When it was announced that Jorge Mario Bergoglio of Argentina was elected pope of the Roman Catholic Church, I felt hopeful – the now Pope Francis has over his career earned a reputation for humility and a deep commitment to the poor. A television commentator poetically described this as Pope Francis’ devotion to “The Last Ones” – the poor, the disenfranchised, the weak, the neglected, the powerless and the suffering.
The Last Ones. Thank goodness, there is potential for a world stage and megaphone for those voices. I am struck by just the phrasing – “The Last Ones.” Not the “me first” or the “me-me-me” ones or even the “wealth/job creator” ones. The Last Ones. The ones who count least because they can’t or won’t contribute. People who are difficult to stomach because they are lazy, costly or even criminal.
With regard to The Last Ones, conversations surrounding our educational, social welfare, criminal justice, emergency assistance and health-care systems often contain a labeling aspect, i.e., “Don’t make good people pay for the sins of bad people.” Or that libertarian chestnut, “This is my life, don’t you dare tell me what to do.” All fine and good, but both viewpoints ignore the unmistakable, inescapable reality that we’re all in this together and therefore are only as strong as our weakest links.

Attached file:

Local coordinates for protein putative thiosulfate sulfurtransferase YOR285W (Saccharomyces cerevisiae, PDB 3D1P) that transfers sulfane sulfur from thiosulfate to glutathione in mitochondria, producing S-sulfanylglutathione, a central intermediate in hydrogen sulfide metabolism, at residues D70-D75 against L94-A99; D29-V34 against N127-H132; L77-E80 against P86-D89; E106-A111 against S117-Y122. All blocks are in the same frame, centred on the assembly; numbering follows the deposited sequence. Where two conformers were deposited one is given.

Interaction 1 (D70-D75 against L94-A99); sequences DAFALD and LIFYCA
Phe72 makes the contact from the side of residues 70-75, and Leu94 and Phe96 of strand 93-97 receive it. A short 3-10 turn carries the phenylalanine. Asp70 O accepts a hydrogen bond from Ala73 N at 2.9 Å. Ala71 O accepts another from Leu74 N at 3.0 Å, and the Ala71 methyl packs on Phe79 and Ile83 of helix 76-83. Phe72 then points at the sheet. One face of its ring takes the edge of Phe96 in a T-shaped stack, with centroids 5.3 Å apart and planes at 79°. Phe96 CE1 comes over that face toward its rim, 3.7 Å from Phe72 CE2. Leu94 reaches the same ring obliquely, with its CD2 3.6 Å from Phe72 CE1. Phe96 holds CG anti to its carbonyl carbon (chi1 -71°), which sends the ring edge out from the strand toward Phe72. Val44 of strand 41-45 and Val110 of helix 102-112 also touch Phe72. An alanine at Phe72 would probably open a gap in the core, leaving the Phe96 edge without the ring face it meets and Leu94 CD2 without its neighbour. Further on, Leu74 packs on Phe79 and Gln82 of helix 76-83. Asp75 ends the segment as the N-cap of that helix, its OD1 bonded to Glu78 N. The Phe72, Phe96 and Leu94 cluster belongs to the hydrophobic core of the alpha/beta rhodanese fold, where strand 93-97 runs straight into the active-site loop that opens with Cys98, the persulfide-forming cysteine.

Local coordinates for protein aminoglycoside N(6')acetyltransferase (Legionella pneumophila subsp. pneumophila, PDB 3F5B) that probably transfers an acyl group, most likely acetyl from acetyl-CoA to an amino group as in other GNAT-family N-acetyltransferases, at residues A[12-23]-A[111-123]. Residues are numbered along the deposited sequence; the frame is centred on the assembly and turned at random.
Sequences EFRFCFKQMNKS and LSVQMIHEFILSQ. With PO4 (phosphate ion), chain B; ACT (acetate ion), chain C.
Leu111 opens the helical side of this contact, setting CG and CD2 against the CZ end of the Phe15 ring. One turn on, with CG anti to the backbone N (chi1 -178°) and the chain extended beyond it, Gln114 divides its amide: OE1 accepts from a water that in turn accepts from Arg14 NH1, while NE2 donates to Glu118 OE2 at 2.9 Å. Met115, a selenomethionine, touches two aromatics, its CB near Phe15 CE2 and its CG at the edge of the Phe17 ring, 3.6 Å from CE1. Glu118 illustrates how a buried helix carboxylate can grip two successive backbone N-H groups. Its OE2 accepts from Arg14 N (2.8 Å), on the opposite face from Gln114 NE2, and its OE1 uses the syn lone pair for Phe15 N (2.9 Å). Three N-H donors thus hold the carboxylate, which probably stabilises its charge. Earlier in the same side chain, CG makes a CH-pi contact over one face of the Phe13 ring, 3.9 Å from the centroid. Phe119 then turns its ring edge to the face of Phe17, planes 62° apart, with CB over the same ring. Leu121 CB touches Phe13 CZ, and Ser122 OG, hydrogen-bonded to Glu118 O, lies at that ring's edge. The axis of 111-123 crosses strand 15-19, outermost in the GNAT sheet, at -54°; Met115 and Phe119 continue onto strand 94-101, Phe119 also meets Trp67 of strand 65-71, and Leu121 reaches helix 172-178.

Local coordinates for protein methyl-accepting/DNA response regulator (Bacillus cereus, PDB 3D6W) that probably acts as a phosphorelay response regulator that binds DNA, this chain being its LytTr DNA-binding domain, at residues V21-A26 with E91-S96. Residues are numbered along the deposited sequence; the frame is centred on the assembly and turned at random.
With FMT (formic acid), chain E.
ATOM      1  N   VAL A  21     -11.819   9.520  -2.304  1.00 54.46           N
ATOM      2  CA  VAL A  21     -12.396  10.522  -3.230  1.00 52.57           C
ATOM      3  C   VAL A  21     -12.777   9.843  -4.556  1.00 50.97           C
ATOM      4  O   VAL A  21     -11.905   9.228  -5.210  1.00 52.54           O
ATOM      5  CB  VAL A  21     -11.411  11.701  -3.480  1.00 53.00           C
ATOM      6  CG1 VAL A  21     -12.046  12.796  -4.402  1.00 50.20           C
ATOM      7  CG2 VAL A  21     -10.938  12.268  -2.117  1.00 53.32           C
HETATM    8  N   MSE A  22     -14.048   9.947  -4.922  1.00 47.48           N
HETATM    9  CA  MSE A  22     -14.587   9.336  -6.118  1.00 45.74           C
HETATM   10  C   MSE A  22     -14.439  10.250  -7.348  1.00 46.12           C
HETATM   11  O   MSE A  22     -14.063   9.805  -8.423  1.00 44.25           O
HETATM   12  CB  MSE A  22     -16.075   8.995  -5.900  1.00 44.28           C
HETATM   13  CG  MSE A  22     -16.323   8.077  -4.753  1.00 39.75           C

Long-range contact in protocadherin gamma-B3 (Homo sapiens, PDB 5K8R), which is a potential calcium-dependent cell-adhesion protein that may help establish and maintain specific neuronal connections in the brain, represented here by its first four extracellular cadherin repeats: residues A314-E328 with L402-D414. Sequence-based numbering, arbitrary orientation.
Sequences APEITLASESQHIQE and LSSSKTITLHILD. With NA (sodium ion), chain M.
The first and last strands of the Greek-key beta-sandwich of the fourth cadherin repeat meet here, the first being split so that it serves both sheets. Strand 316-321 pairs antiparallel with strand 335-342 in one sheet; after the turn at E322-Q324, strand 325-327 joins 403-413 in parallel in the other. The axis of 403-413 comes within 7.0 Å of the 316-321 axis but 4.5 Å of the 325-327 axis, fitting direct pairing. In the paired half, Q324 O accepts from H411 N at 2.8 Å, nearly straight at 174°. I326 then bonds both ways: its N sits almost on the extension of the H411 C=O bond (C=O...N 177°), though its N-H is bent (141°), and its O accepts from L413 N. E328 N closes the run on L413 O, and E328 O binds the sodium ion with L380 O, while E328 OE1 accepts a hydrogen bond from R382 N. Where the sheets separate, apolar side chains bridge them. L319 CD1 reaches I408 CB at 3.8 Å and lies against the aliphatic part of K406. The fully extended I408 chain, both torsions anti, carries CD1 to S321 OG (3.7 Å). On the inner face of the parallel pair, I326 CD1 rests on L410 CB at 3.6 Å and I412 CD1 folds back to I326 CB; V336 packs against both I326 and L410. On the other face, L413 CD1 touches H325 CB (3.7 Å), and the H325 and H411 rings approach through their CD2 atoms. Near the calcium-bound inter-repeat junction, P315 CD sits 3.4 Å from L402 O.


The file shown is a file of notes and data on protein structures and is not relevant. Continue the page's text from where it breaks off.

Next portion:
Are there lazy, good-for-nothing, unethical, ignorant and unworthy folks among us? Of course there are. I personally know a number of them, and, incidentally, one or two have quite a bit of cash, so while an argument can be made about the undeserving poor, there’s a correlative one that can be made about the undeserving rich. For me, it’s basically a wash as far as who is entitled to stuff and who isn’t.
We all need to stop looking at the world through punitive, self-congratulatory eyes, and that’s why I’m feeling hopeful about the election of Pope Francis. He wasn’t an insider’s frontrunner, even after coming in second to Pope Benedict the last time around. In some quiet, invisible way, his candidacy rose to the very top among an elite, rarefied group of men – all more or less candidates for the same position themselves. He was something of a surprise choice who upon election now seems like the obvious one.
If as head of one of the largest spiritual organizations in the world Pope Francis embodies a radiant humility and commitment to the poor and miserable, if he can through his office exude an authoritative and muscular – yet serene – compassion in a world absolutely brimming with rage and anxiety, and if he can exert the kind of charisma and authenticity that reminds us that we’re all in this together, humanity will follow his lead regardless of personal religious affiliations or lack thereof. That would be a game-changer – something surprising and invisible, maybe even original, rising to the top despite all the odds. And hopefully as well, it will seem like the obvious choice all along.